Financial Promotion - FSA's latest stance

United Kingdom
FSA’s Approach to Financial Promotions (April 2002) and CP132: Presentation of past performance and bond yields in Financial Promotions (April 2002)

FSA has examined its approach to financial promotions for investment products, with its principal concern being that marketing messages can outweigh counterbalancing factual information. Apparently, two thirds of customers do not properly understand products which they have bought.

Risks to consumers include:

  • Lack of balance in the description of benefits. FSA COBs require that a financial promotion gives a fair and balanced picture (COB 3.8.8, 3.8.9). FSA says that it will vigorously monitor compliance with this;
  • Misleading claims which create unrealistic expectations. FSA says that it will monitor to ensure that key information is presented within the body of a promotion;
  • Information is hidden in small print. Firms must ensure that important information is not conveyed solely in small print (4.15). FSA has published a separate Consultation Paper on past performance - see below.

FSA says that risks are becoming increasing material in a low inflation environment, particularly with the promotion of more complex products with hidden risks. It refers in particular to:

  • Hidden features, such as risk to capital and exit penalties. Disclosure must be fair and adequate and not couched in technical terms. FSA will also revise its requirements for Key Features Documents;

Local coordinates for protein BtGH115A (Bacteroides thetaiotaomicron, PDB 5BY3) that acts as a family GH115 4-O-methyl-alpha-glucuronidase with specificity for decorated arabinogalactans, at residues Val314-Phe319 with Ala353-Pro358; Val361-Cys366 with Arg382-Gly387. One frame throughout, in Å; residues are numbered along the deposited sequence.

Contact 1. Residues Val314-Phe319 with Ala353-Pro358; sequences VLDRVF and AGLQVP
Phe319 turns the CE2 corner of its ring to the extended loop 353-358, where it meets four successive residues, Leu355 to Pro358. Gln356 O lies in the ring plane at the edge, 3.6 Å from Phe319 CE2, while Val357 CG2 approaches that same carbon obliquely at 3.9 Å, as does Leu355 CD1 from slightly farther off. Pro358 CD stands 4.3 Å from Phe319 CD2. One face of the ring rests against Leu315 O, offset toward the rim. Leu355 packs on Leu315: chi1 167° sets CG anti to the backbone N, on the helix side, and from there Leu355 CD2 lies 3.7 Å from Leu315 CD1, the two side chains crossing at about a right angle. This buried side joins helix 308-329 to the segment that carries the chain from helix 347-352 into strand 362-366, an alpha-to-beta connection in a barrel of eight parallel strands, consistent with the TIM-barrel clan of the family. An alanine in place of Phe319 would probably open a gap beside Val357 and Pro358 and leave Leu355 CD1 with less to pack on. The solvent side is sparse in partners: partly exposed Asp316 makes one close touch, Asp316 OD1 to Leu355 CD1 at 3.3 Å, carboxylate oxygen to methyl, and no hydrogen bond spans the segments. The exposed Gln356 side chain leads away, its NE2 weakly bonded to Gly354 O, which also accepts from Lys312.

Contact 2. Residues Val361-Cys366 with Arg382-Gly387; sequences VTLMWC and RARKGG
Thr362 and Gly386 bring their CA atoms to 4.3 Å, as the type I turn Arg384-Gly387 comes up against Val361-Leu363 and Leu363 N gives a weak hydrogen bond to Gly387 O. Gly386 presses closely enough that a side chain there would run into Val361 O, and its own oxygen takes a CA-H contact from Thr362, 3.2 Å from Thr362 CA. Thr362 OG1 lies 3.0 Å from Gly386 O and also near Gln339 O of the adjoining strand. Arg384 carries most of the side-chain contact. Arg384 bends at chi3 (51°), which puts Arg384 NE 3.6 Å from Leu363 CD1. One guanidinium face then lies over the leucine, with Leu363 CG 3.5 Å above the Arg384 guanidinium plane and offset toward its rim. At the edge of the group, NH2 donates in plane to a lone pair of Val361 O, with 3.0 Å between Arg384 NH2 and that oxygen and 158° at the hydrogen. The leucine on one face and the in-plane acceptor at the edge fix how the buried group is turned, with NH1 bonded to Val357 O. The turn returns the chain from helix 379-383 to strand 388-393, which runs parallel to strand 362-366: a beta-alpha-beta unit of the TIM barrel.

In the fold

• Product complexity: FSA is separately reviewing the retail sale of “complex and risky equity-linked products that provide capital protection. A key concern is that customers do not understand the risks involved;
  • Misleading claims, such as in relation to past performance, headline rate of return or inappropriate comparisons.

FSA says that it is unlikely to require mandatory specific risk warnings, but that firms must ensure that they do not obscure any risk message (4.10).

If a firm refuses to modify or withdraw a promotion, FSA will use its new powers of enforcement, including the exercise of the own initiative power to vary Part IV permission (4.26), and will take disciplinary action if needed (4.28).

FSA does not wish to pre-vet advertisements other than in “particularly novel or complex cases, or where it requires a firm with a poor compliance record to pre-submit all advertisements (4.26 - 7).

Customers take great interest in past performance (CP 132), and may extrapolate future performance from it, although research shows that it is not a useful indicator. FSA therefore proposes changes to COBs to reduce the emphasis placed on past performance in financial promotions:

  • Past performance may not be the predominant message in a financial promotion;

  • Past performance may not be presented as a projection, or indicative of future performance;
  • FSA will amplify the current warning about past performance not being a guide to future performance. FSA is considering the use of mandatory wording but may, instead, require that firms state “unambiguously and without reservation that past performance is not a guide to future performance;
  • Restricting the use of hypothetical past performance to funds that are not actively managed and which fulfil other criteria;
  • Detailed information must be provided when giving information about the yield of a corporate bond fund.

FSA proposes to make rules on past performance in September 2002 with a three months transitional period lasting until December 2002.

For further information please contact Simon Morris by telephone on +44(0)20 7367 2702 or by e-mail at simon.morris@cms-cmck.com.